A Nature World of Slo-Mo

As satisfying as these big new sweeping HD nature series on cable are, one thing that gets to me is how often they slow the action down so often, to better capture and extend the grandeur.

Great. It looks smashing. But does it give a very good idea of how fast these animals really travel in real life? You begin to think that slow-mo is an actual option in the natural  world.

“You have to use slow motion as a tool and device
 for inspiration and for illumination,” says David Hamlin, senior producer for National Geographic television, which premiered its big “Great Migrations” tonight. “Otherwise it does become gratuitous or overblown.”

Hamlin, speaking at the TV Critics press tour in August, said it’s used in the seven part series very strategically.

“These guys 
provided remarkable footage for to us manage in the 
editing room. And then you have to use it judiciously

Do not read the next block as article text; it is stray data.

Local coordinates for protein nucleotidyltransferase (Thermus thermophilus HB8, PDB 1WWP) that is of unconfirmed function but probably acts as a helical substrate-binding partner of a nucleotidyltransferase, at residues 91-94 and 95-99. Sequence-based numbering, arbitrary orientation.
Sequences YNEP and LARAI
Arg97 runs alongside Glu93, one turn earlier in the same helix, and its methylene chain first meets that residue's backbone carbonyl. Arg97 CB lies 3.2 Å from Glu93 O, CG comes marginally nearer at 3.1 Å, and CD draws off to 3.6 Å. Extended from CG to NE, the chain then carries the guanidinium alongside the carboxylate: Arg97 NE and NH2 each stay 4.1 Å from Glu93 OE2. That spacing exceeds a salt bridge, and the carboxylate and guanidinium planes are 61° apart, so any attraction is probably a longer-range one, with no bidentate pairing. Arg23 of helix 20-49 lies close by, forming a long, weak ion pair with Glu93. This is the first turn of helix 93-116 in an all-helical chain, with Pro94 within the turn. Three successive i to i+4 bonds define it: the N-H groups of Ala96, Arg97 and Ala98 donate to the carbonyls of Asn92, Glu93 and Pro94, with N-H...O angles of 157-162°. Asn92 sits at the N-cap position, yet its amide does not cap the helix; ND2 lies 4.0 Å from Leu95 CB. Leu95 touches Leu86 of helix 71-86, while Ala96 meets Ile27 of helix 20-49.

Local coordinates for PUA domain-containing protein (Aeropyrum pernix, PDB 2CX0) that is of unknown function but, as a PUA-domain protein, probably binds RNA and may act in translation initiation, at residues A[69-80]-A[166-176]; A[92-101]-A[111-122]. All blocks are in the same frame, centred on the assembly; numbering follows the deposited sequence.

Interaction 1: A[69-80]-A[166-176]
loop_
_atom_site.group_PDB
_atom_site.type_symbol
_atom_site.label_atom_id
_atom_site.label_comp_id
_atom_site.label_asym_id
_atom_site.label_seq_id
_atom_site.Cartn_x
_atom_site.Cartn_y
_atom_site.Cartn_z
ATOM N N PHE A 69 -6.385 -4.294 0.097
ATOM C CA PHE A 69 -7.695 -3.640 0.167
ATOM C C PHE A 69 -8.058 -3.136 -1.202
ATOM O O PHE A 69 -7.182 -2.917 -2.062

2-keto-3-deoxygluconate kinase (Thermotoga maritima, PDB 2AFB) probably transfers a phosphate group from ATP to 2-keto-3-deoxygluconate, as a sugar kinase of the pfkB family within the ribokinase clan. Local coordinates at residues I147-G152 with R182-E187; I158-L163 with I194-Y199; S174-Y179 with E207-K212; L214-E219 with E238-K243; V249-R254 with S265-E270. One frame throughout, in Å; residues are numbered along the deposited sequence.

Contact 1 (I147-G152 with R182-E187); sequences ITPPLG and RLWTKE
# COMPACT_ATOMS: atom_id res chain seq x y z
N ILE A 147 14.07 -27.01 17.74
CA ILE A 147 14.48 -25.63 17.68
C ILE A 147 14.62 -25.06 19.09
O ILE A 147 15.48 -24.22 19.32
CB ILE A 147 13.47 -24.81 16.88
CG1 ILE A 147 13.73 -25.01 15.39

for maximum narrative impact as well as deconstructing 
behaviors and reveal things for people that they
 haven’t seen before. It is a remarkable show for 
science, for narrative purposes, and inspiration.”

A principal cameraman for the series, Andy B. Casagrande IV provided an example that also involved fellow cinematographer Robert Poole.

“Bob and I were shooting that cheetah sequence where you see the zebra trying to stomp the cheetah cub,” he says. “I was shooting it in slow motion. Bob was shooting it in real-time, and we both thought the cheetah cub was killed. It wasn’t until after we reviewed the footage and saw the little cheetah cub come out from the tuft of grass.

“We both were kind of teary-eyed,” he says. “And since cheetahs, obviously, are not in the best state, with regard to their numbers, so it is an amazing tool to deconstruct epic moments that you would otherwise miss with the speed of what we really see.”

“Great Migrations” continues Sunday nights on National Geographic Channel.

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